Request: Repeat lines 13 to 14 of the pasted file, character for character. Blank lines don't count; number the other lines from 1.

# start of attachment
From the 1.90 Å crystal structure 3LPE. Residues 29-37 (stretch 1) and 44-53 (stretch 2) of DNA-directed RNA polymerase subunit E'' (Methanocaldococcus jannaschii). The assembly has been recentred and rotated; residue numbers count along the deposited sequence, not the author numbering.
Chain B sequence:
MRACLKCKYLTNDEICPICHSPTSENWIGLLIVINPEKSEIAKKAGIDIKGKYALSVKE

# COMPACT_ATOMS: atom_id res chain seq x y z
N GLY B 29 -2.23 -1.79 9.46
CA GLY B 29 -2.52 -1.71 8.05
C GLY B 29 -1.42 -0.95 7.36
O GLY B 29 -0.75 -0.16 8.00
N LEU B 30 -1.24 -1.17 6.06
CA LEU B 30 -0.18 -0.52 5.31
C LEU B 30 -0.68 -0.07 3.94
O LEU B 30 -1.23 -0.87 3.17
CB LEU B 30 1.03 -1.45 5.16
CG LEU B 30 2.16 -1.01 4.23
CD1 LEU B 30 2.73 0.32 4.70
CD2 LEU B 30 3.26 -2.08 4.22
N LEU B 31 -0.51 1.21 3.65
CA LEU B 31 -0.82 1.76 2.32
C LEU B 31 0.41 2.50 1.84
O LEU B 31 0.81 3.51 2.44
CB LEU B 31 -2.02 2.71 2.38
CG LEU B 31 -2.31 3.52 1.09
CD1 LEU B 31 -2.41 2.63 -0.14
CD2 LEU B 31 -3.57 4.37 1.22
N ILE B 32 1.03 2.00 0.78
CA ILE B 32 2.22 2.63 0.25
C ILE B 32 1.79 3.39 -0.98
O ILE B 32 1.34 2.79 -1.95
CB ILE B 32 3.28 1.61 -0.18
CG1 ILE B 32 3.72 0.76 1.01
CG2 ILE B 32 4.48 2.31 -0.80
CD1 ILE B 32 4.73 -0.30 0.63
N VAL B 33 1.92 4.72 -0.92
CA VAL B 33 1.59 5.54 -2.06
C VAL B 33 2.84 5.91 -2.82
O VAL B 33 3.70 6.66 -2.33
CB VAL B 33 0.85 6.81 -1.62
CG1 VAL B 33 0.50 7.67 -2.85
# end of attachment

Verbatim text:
CB LEU B 30 1.03 -1.45 5.16
CG LEU B 30 2.16 -1.01 4.23